I walked into class on a rainy day, I was kinda feeling down about the stress and weeks ahead that were going to test me. I sat down and another classmate I know from church asked me if I knew Taylor, and of course I said yes! She then said to go talk with him because something is wrong. I hate that feeling. A kick to the stomach and you don’t know what to do next. I walked outside of class and down the hall where I saw Taylor, visibly shaken and tears in his eyes. I sat next to him and asked him what was going on, and he told me, I won’t share it here because I want to respect his privacy and right to share. He told me and my heart ached for him, it was a situation that I know all too well, and we just sat there. My arm was around him and I knew that this is what he needed, sometimes in our lives we feel that we have to solve the issue, but sometimes we just need someone to sit with us as we experience hell. I went to go let my teacher know what was going on so he wouldn’t have to go and deal with all eyes on him. Dr. McCall immediately told me to do whatever needed to be done and not to worry about missing class. We went back to sit, because that’s what he needed.
As we were on the bench, only a few minutes later, the rest of my group members of Team Lit came running down the hall and bear hugged Taylor. We all sat there together, this group of misfits who became a family, supporting our brother who needed comfort. I think this is what God wants us to do when he talks about loving others in scripture. John 13:34 says, Love one another. Just as I have loved you, so you must love one another.” God loves us by sitting with us in the midst of hell on earth. When it feels like everything is crashing, God comforts us by simply being with us, telling us things are going to get better. Everyone around us is our family. The people in your life that you think don’t care, care the most. The people you wonder if you impact, are the ones who are most impacted by you. Never forget that. On that day after we walked around to help Taylor clear his head, he told us that we were like his family. He laughed and told us his other group sucked (that’s me putting it in PG form), he said they just gave a side hug and told him they’d pray for him. Don’t do that, don’t become that Christian who side hugs and says they’ll pray, be a Christian who is willing to get mascara streaks and snot on your shirt from bear hugging one in need. God uses our tragedy to speak, but people don’t need to hear that when the world is hitting you. Be open and willing to step into what God is calling you to. This experience made me think of a simple phrase.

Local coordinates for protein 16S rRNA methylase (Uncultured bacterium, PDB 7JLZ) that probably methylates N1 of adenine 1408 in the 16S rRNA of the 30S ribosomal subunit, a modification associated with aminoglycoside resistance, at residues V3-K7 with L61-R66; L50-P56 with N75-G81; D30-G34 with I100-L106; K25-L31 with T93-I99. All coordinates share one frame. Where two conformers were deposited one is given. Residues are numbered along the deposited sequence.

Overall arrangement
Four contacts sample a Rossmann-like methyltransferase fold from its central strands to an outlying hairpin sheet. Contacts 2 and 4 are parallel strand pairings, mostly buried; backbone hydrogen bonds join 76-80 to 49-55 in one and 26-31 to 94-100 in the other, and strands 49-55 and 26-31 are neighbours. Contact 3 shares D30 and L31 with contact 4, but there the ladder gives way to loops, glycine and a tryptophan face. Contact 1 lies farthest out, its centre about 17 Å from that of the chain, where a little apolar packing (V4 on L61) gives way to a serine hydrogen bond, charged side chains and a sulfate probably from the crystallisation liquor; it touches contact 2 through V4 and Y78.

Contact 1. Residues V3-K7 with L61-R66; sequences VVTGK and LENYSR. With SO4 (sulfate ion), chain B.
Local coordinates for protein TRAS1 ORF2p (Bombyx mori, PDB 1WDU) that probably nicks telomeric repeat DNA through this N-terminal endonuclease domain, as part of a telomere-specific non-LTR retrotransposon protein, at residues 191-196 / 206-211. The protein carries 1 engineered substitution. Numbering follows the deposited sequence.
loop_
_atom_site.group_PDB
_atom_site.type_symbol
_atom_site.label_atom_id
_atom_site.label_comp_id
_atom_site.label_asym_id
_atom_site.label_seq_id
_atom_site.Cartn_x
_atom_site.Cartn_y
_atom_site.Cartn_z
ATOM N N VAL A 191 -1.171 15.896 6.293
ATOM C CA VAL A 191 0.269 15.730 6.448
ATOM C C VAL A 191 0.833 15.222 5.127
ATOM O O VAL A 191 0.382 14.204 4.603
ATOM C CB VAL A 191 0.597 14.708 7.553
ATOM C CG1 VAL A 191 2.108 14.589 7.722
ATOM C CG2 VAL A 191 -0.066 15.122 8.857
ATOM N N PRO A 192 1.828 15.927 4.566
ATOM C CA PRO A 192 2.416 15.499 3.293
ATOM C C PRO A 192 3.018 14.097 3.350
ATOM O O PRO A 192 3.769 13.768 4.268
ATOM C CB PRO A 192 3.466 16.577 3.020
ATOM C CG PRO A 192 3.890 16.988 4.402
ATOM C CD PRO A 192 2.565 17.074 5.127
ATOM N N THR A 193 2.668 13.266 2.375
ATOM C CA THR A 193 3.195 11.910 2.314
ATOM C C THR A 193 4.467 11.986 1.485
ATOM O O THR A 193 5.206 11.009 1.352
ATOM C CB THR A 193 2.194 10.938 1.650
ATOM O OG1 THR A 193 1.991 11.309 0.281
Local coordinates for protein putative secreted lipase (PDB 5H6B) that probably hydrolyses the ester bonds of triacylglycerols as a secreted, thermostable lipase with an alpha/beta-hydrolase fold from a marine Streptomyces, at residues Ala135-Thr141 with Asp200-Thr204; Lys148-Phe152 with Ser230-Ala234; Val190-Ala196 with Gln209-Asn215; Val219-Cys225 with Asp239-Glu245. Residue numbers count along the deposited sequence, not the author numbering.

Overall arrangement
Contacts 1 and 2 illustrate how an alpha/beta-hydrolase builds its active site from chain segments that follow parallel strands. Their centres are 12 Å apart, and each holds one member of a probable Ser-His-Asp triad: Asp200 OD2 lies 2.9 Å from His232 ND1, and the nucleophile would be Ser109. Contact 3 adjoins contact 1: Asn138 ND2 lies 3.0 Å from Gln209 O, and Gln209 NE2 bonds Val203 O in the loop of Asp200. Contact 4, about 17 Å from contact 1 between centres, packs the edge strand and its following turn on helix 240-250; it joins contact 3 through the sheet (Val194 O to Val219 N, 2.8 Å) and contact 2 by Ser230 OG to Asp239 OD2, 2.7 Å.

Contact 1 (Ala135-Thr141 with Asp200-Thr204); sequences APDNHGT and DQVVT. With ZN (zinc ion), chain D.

Give love freely, don’t lock it away like a prisoner.
This wasn’t a post to talk about how good of a deed I did, that’s not what I care about. I care about the fact that I was there. Where God had placed me. Maybe my whole road was leading to that moment so I could be there for Taylor. That is worth it to me. I think many of us have opportunities just like this, a moment where another person needs us to be Jesus. Don’t miss it. Don’t preach to someone who simply needs you to sit with them. Being there for someone in their moment of need will speak louder than any pastor ever can. The people in your life are your family. The misfits, the people you feel don’t like you, and the people you think have it together. These people are your family. So love them. Love them like the world is going to hell, because it is. Only you have been placed where you are to make an impact, so love, and love fiercely.
Give love freely, don’t lock it away like a prisoner.